There are exceptions though, and I have stayed in some wonderful places. Some campgrounds will have a small area dedicated for tent campers or just allow tents. A primitive campground can be a small area with a grill and table in the woods or just a farmers field with no trees or anything else. The latter are numerous in Great Britain and Europe. Normally, simple accommodations will reflect an inexpensive price. I suggest that you get a camping guide for your location and research the options thoroughly before setting out.

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Stealth Camping

Another bicycle camping option is “stealth” or “free” camping. You find yourself in a rural or wilderness area with no recognized campground. In this case you have no alternative but to find a place to camp. First, I suggest that you ask around at local businesses, houses, and churches for ideas. You will be surprised how many people will let you pitch a tent in a church yard, their property, behind a building, or just run you off. If someone offers you a place, be kind and don’t start any fires, clean up completely, and leave without a trace. If you are told to get lost, again be very nice and just leave and get as far away as possible and quickly.

Sometimes you may find yourself with no other option but to “stealth” camp. Let me tell you that I am not advocating this style of bicycle camping, but many bicyclist have done it and still do it, including myself. I usually ride as late as possible, having eaten and collected water before stopping, and then look for a place out of sight. I prefer a a flat location, not too low in case of rain, that is well hidden from any houses, cars, people walking, or cars parking. I use the minimum camp set up: a small tent or a hammock with a tarp, no blaring stove, and a flashlight only in the tent and only when needed. I never camp off a side dirt road. Narrow, isolated roads can be popular for people parking and partying at night. You want to stay away. Be careful of private and national forest lands during hunting season.

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How to Carry Everything

Bicycle camping requires a lot of gear that can add about 45 to 55 lbs. of weight to a 25 to 35 lb. touring or mountain bike. A quality bicycle made for that weight can handle the load with the proper rack and pannier system. Many bicyclist, however, prefer to pull a bicycle trailer and minimize the pannier capacity to just a handlebar bag. They would rather pull the weight instead of carry the weight. Both systems work. Which way should you go? For a discussion of bicycle trailers versus panniers, go to this page.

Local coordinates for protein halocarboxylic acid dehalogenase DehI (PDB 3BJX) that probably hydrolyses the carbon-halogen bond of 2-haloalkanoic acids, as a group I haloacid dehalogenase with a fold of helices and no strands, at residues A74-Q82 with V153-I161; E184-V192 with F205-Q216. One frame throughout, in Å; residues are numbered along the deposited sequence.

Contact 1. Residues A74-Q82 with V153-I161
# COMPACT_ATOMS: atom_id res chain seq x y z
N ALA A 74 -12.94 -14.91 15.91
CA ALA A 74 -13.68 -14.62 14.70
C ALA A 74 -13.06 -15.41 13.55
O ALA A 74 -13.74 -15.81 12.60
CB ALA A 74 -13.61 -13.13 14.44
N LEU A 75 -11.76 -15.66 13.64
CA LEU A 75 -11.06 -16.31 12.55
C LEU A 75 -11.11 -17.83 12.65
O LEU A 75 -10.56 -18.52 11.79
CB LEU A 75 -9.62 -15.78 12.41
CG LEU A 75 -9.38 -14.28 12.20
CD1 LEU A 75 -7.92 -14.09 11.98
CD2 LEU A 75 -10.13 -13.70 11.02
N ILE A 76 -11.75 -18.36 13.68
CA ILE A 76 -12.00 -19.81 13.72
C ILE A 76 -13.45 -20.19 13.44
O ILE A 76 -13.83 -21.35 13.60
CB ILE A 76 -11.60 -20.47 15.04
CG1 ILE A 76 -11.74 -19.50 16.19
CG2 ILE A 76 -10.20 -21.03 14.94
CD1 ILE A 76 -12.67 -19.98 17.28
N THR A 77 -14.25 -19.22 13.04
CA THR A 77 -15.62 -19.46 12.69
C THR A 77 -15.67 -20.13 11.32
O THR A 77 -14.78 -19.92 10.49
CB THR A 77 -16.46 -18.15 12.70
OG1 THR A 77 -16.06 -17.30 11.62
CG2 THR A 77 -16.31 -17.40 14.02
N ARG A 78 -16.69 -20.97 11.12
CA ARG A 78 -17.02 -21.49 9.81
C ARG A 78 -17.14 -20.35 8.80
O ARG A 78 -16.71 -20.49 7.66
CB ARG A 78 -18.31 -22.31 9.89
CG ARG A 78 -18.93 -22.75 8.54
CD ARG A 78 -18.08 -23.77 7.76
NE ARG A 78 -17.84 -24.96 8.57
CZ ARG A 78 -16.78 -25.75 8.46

Since the additional equipment for bicycle camping adds a lot of weight to your bicycle. Consequently, for a safe and pleasant tour, you need to carefully consider the pannier configuration and rack capacity for your needs. I suggest that you read the pages for pannier configuration for bicycle camping and rack selection.

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About John Stultz

John Stultz is the owner of Bear Paw Tents. He's been bicycle touring for over 30 years and is excited for sharing his insight on cycling. He considers himself an ultralight backpacker and ultralight bicycle tourer. John is the original founder of Bicycle-Touring-Guide.com. He started the website to share his passion for touring and to help people plan for their own bicycle tour.

Comments

  1. Mike B. says:

    What about personal protection? I would recommend a small handgun chambered in 9mm. Pepper/bear spray won’t always work when dealing with threats, be it the 4 or 2 legged type. You have everything to take care of your bike, your sanitation, but nothing to keep you alive should you be attacked or come upon someone with other than the best intentions in mind for you.

    • John Stultz says:

      Hi Mike,

      A lot depends on where you are touring. Personally, pepper spray has been more than adequate for my experiences.

    • Uh, yeah, if you’re travelling in America. Or maybe Asia.

      Other places on the other hand, just don’t allow you to carry a handgun at all. Canada and the UK, for example.

  2. Julie Groves says:

    Hi Mike B,
    If you’re doing your cycle touring in the UK I don’t recommend bring either a handgun or pepper spray – otherwise you might find yourself enjoying several free months of accommodation courtesy of Her Majesty’s Prison Service!
    Otherwise a top article :-)